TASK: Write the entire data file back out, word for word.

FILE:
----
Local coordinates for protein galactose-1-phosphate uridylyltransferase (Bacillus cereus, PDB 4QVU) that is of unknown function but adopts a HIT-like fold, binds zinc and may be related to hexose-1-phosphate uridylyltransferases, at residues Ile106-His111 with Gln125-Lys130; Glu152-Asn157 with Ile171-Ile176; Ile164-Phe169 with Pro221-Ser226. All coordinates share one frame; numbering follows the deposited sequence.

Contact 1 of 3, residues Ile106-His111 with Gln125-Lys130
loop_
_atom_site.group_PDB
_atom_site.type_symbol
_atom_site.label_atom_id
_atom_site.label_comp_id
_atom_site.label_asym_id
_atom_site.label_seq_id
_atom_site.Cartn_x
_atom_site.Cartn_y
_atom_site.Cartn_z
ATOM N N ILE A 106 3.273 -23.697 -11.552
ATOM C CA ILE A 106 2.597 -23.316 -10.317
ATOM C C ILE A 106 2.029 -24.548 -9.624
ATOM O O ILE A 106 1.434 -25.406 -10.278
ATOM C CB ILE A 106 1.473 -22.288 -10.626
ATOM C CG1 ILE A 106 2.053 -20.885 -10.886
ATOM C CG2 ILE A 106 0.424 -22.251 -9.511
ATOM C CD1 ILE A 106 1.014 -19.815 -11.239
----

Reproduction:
Local coordinates for protein galactose-1-phosphate uridylyltransferase (Bacillus cereus, PDB 4QVU) that is of unknown function but adopts a HIT-like fold, binds zinc and may be related to hexose-1-phosphate uridylyltransferases, at residues Ile106-His111 with Gln125-Lys130; Glu152-Asn157 with Ile171-Ile176; Ile164-Phe169 with Pro221-Ser226. All coordinates share one frame; numbering follows the deposited sequence.

Contact 1 of 3, residues Ile106-His111 with Gln125-Lys130
loop_
_atom_site.group_PDB
_atom_site.type_symbol
_atom_site.label_atom_id
_atom_site.label_comp_id
_atom_site.label_asym_id
_atom_site.label_seq_id
_atom_site.Cartn_x
_atom_site.Cartn_y
_atom_site.Cartn_z
ATOM N N ILE A 106 3.273 -23.697 -11.552
ATOM C CA ILE A 106 2.597 -23.316 -10.317
ATOM C C ILE A 106 2.029 -24.548 -9.624
ATOM O O ILE A 106 1.434 -25.406 -10.278
ATOM C CB ILE A 106 1.473 -22.288 -10.626
ATOM C CG1 ILE A 106 2.053 -20.885 -10.886
ATOM C CG2 ILE A 106 0.424 -22.251 -9.511
ATOM C CD1 ILE A 106 1.014 -19.815 -11.239